In 1939, with war looming, an Emergency Powers (Defence) Act was passed enabling the government to make orders as the need arose for the defence of the realm.
One such was the Removal of Direction Signs Order of 30th May 1940. This was in the middle of the Dunkirk evacuation, when fears of a German invasion were at their peak. To prevent direction signs being used by an invading army (albeit no doubt armed with maps), all such signs that were visible from a road were to be taken down or otherwise rendered useless.
Wooden sign-posts were dug up (or had their arms removed), enamel village signs were unscrewed, and all were put into storage – hopefully to be replaced at the end of the war. Milestones and boundary stones suffered varying fates: some were removed for safety to council depots, etc; some were covered over with earth, or buried. A council workman in Norfolk said that his instructions were simply to “dig a trench, push the stones into it and cover them up”.
Others, however, had the ignominious fate of being defaced, their legends chiselled away. This latter act was contrary to the government’s intentions, as the instructions said clearly that “a chisel should not be used to cut out lettering on milestones”.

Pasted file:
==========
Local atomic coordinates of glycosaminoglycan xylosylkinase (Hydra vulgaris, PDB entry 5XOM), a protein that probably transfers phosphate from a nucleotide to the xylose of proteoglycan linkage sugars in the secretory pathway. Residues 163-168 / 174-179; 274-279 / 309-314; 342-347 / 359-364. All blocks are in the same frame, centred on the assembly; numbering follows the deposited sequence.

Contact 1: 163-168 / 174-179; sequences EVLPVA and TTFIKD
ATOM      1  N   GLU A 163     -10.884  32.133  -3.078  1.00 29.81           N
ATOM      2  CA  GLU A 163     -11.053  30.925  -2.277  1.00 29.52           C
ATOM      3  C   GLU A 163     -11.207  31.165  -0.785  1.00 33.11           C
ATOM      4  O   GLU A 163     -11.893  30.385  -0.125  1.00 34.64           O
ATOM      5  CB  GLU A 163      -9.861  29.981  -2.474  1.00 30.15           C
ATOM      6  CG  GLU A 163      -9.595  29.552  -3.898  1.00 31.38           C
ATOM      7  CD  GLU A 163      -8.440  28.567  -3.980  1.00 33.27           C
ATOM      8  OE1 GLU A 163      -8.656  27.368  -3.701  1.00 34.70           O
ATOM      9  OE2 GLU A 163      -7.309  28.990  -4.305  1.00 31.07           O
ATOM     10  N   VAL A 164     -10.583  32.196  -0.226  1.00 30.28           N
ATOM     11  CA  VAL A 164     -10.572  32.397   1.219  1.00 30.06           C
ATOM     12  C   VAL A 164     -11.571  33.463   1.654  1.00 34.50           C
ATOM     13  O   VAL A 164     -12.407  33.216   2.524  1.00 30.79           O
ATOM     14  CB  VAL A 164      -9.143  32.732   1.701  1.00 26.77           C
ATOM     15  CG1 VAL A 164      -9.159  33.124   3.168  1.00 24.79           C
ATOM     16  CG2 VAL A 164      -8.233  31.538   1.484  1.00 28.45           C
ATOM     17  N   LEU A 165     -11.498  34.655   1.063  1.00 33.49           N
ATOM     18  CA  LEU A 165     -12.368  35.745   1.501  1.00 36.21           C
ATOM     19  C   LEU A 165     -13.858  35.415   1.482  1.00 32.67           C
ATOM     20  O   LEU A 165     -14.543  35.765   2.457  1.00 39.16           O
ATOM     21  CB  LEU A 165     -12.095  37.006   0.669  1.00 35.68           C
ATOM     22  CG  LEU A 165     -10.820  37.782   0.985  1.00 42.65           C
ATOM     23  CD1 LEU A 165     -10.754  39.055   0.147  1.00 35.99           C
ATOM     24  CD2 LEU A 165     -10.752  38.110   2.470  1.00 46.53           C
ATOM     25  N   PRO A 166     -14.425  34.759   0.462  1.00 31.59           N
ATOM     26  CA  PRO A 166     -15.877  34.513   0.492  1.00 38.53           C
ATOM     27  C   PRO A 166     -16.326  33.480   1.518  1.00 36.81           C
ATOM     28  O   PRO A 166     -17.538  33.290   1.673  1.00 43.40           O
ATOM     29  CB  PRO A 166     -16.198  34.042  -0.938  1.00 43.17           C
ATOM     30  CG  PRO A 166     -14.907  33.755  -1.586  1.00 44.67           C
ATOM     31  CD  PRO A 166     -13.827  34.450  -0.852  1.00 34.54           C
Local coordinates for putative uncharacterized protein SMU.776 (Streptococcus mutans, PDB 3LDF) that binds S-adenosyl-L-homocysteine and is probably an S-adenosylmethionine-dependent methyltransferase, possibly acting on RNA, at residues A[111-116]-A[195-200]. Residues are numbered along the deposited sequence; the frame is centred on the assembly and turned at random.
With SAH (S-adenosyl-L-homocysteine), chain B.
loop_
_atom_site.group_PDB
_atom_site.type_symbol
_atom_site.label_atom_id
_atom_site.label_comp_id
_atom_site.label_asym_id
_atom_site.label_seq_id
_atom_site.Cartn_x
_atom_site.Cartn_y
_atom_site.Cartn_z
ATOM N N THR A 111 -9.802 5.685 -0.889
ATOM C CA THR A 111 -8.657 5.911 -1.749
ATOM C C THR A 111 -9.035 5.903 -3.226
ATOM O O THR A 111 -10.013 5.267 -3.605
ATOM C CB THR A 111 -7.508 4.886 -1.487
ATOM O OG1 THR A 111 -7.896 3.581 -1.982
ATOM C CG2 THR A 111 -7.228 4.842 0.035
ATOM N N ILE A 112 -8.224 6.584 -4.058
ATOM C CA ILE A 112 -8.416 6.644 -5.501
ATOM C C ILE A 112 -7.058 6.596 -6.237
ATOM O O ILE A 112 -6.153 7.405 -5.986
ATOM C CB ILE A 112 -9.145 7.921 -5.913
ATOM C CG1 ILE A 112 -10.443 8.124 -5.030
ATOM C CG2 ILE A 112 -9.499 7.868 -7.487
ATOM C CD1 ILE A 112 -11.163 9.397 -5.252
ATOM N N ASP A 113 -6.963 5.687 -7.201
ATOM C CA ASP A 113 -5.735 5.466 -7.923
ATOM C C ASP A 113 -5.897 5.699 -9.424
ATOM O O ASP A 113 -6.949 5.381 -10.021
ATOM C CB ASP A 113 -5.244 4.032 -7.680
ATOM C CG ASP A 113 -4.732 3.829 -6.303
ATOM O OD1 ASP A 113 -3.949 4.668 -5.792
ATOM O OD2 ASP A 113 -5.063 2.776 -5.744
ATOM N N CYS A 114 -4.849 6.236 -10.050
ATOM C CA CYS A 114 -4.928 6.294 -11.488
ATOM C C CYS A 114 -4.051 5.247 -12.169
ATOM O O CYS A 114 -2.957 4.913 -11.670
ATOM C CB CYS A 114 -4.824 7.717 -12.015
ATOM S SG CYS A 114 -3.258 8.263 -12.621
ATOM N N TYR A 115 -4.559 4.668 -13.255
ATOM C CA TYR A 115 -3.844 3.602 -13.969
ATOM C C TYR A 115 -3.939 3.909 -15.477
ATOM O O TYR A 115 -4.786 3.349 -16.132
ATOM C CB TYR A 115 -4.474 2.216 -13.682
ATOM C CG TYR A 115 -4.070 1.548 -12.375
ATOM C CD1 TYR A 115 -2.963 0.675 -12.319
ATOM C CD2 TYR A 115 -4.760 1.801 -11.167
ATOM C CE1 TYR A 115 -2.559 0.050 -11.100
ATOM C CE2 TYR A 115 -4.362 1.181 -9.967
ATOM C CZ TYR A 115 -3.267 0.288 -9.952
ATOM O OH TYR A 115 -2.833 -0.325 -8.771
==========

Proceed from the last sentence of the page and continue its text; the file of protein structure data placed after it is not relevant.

Not everyone was happy. It was reported from the West Riding that milestones were being “chipped with a chisel … and now they are dumb.” This was clearly seen as an act of vandalism. “Never since milestones were first put up on the rolling English road have the milestones lost face – except when old age has made them speechless. Their gashed faces now have brought the war to the quietest of country lanes.”
Similar sentiments were evident in Derbyshire, their concern being that “Many of these stones represented an interesting link with the past and one wonders whether it will ever be possible to restore them in their original condition.” What was of particular concern was that the “old-time spellings and the quaint abbreviations” were not lost forever.
Such fears were not entirely misplaced. From 1944 the government permitted the re-instatement of signs in inland areas, though labour shortages did not make this a top priority for local authorities. Many milestones and signposts were replaced after the war, but some buried stones remained buried for many years (and some possibly still are).
Conversely, some stones still stand in their original locations showing the brutal treatment they have received. A few examples are pictured below. Some have had their legends restored, as far as possible, but current thinking is that they should remain as they are: the war is part of our history, and the defacement of milestones is part of their history.
Sources: articles in Milestones and Waymarkers: Keith Lawrence: Emergency powers and the milestones (2014, vol 7, pp 3-6) and David Viner: Emergency powers and the milestones – further examples come to light (2016, vol 9, pp 49-50).
RWH / August 2021